One of the authors mentioned, James H. Schmitz, was ahead of the curve when presenting a future which included female characters who were presented simply as people – without in the least ignoring that when you put men and women in the same place they aren’t going to forget they’re men and women.  I particularly love his Witches of Karres, which, despite the title, is full of spaceships and strange planets and stranger people.

Many of the authors suggested (Clarke, Asimov, Zelazny, LeGuin, Dick, McCaffery, Brunner, Norton) were older or, as marketing is starting to term them, “classic.”  One of the off-site commenters noted that, in her opinion, a new reader was often looking for a newer book rather than a “classic.”  There’s something to be said for this.  Reading something “new,” when everyone else is, lets a new reader enter the discussion.  A drawback, of course, is that a new reader may be impressed out of proportion with something that is “old hat” to a long-time reader.

Back when I was still teaching at Lynchburg College, I gave a reading at a campus event.  One of my colleagues was impressed out of proportion by the fact that my characters paid for items with “credits.”  She saw in this a projection of the evolving monetary system that was already taking place around us, where the use of cash or checks was being replaced by credit cards.  (I’m not sure debit cards had entered widespread use.)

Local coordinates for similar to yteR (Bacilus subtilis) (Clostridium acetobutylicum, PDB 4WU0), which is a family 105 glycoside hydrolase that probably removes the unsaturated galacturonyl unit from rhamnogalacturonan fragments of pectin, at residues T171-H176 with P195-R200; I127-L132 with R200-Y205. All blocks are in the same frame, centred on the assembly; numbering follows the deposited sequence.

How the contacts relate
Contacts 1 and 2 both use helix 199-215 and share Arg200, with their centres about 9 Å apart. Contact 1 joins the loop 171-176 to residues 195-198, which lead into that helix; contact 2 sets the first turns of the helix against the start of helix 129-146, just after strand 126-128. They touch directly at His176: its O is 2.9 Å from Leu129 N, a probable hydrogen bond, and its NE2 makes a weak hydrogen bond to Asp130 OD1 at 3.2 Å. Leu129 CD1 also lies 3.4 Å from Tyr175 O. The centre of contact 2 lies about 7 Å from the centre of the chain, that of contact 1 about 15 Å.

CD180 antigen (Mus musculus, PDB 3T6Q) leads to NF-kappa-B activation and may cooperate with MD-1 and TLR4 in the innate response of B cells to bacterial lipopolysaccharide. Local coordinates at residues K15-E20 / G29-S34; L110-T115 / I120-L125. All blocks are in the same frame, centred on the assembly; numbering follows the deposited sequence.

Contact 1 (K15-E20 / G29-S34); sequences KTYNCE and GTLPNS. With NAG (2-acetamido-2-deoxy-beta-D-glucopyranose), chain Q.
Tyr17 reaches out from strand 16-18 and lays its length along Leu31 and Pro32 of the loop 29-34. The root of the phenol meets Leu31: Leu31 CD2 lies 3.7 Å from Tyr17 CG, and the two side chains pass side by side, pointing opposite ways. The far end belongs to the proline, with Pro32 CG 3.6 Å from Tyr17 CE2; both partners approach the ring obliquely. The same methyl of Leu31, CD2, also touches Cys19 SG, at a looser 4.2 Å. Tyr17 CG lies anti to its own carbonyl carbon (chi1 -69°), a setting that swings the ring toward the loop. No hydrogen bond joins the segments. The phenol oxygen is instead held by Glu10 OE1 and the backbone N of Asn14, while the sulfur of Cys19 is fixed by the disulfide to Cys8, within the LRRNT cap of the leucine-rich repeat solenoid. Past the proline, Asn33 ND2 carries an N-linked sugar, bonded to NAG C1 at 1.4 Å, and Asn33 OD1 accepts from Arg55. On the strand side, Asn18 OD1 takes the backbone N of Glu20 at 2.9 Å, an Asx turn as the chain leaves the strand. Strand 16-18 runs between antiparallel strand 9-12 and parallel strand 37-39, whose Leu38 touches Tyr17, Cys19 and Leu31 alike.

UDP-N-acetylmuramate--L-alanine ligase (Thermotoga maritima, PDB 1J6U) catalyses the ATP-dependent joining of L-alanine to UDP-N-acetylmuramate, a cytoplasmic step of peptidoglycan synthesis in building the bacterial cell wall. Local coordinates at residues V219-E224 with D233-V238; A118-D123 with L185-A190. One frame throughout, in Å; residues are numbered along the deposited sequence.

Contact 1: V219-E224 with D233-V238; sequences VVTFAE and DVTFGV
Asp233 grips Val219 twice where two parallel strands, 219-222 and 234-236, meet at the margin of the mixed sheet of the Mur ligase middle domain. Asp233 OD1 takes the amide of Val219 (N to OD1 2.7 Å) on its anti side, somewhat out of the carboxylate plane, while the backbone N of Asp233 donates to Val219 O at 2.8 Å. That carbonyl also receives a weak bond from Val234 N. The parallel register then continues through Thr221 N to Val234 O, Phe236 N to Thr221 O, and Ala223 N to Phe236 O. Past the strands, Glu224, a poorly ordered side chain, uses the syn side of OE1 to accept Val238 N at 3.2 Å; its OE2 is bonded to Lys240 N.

A new reader, unfamiliar with what is often termed the “furniture of the field,” might need to digest a whole bunch of new concepts – but, since this immersion in new ideas is the sort of exciting experience that often creates a lifetime reader of SF, I don’t see that as a bad idea.

So which “newer” writers might we suggest?  David Weber’s name came up several times.  I would strongly agree – with the caveat that if the potential reader didn’t like military settings, his “Honor Harrington” books might not be the best place to start.  I usually recommend his Path of the Fury.  (I’m not as familiar with the expanded reissue, In Fury Born.)  The three Stephanie Harrington novels (two of which I co-wrote with him) are less military in nature and are solidly rooted in SF coolness.

Elizabeth Moon was mentioned.  I’m not familiar with all of her work, but I was impressed by her Speed of the Dark.  Firmly rooted in our current culture and its concerns, Speed of the Dark, nonetheless has some fascinating SF speculation and shows how those who are often seen as our misfits might be our path to the stars.   I also really like her Remnant Population.

C.J. Cherryh’s “Chanur” novels have good aliens and lots of action without becoming overtly military.  I’m not as familiar with her more recent work, but I’ve heard many good things.